Indeed, only one state where lethal injection is not yet on hold - Mississippi - has scheduled an execution by that method before next spring, when the Supreme Court is expected to rule in Baze v. Rees , according to the Death Penalty Information Center, which maintains an updated list of upcoming executions . Mississippi is slated to execute Earl Wesley Berry on Oct. 30.

Georgia , meanwhile, has another lethal injection set for Oct. 23, but last night's stay by the state high court called the likelihood of that execution into question.

On Tuesday, Scalia disagreed with the 8 th U.S. Circuit Court of Appeal's decision to stay the execution of Arkansas death-row inmate Jack Harold Jones Jr., who was scheduled to die that day.

Scalia, dissenting from the Supreme Court majority , wrote that the circuit court's opinion was "based on the mistaken premise that our grant of certiorari in
Baze v. Rees … calls for the stay of every execution in which an individual raises an Eighth Amendment challenge to the lethal injection protocol."

Granting certiorari means the Supreme Court has agreed to hear a case.

"The grant of certiorari in a single case does not alter the application of normal rules of procedure," Scalia wrote.

Legal experts said Scalia's statement gave a good indication of his personal views, but did not necessarily signal that a national moratorium would be averted.

"The fact that it's a dissent says more than anything. It suggests that a majority of the court disagrees with that perspective," said Bryan Stevenson, a law professor at New York University and executive director of the Equal Justice Initiative , a nonprofit legal clinic.

In the meantime, lower courts already have begun to issue stays of execution on their own, Stevenson said, pointing to the Nevada Supreme Court's decision this week, as well as a decision by the Texas Court of Criminal Appeals earlier this month.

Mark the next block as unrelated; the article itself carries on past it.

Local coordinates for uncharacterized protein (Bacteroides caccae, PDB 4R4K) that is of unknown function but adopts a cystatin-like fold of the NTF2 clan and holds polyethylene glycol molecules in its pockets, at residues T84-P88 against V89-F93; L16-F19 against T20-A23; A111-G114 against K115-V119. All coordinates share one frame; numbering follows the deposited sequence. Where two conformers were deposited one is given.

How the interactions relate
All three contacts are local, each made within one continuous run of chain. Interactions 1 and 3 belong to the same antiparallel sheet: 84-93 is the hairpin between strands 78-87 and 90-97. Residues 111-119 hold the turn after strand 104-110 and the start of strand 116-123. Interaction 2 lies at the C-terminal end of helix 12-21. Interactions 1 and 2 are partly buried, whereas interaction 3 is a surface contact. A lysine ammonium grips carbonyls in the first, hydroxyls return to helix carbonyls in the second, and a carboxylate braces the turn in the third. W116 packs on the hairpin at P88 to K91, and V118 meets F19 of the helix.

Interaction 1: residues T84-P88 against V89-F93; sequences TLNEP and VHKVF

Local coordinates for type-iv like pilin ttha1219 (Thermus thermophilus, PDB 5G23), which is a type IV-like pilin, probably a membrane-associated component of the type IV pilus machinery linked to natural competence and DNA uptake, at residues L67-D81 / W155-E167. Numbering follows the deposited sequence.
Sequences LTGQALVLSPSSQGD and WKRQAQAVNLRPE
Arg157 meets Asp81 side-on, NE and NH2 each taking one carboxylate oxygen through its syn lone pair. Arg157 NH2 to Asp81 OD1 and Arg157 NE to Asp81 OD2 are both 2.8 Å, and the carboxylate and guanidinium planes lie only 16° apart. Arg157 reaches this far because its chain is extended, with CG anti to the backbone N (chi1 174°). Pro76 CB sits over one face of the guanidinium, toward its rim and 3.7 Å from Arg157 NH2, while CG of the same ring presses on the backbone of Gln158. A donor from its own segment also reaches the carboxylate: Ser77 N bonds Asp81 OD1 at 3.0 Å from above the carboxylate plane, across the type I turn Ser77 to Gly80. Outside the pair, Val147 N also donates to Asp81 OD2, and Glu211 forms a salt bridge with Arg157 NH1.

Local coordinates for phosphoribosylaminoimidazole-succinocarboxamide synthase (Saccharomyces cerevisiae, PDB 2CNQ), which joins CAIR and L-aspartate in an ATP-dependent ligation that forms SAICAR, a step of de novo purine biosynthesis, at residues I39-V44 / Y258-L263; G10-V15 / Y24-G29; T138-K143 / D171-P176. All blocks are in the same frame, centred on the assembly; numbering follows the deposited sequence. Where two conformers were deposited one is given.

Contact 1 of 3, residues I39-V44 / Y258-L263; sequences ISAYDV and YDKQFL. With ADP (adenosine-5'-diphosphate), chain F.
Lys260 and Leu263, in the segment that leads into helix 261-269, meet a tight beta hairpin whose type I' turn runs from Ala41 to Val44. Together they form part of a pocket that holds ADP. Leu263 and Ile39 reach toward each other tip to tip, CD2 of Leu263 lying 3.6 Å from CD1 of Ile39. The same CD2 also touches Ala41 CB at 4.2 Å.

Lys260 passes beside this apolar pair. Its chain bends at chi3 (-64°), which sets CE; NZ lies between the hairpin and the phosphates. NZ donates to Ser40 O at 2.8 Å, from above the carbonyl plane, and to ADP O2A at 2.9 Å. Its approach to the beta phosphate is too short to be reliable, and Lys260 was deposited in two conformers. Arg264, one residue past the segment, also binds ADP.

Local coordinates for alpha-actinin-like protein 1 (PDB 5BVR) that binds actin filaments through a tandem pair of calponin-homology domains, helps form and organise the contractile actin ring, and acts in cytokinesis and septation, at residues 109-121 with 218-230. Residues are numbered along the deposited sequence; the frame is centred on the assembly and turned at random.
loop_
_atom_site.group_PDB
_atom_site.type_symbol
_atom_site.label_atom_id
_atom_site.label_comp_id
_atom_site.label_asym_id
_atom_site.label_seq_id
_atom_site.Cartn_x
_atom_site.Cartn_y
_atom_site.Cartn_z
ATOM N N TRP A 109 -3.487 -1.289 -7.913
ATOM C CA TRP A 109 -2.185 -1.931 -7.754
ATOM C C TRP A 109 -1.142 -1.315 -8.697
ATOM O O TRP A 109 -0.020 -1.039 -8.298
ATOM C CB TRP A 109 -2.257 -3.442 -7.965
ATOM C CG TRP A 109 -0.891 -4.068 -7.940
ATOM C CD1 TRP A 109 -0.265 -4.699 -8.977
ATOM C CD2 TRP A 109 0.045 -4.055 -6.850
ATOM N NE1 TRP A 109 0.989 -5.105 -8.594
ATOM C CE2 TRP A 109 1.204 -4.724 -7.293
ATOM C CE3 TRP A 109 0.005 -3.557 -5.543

Yesterday's opinion by the Georgia Supreme Court affirmed that assertion.

The same court rejected Alderman's appeal earlier this week, claiming that the U.S. Supreme Court had "not yet indicated that, in cases in this posture, all executions by lethal injection should be stayed," according to the earlier court
opinion .

Wednesday's stay of execution by the U.S. Supreme Court in Virginia , however, appeared to change the Georgia justices' minds.

The same deadly recipe for lethal injection now being questioned in Baze v. Rees is used in 36 states of the 38 states that allow the death penalty. New Jersey uses a different chemical cocktail to carry out lethal injections, while Nebraska carries out executions solely by the electric chair - the only state in the country to do so.

The commonly applied three-drug lethal injection process works like this: First, a sedative called sodium thiopental is administered through an IV, rendering the inmate unconscious. Then a paralyzing agent named pancuronium bromide stops the breathing muscles, and finally a dose of potassium chloride (used, among other things, as road salt) stops the heart.

While chemical execution was adopted as a more humane alternative to the gas chamber, electric chair, firing squad or gallows, it also has stirred discord following reports of botched executions and reports questioning whether prisoners are in pain.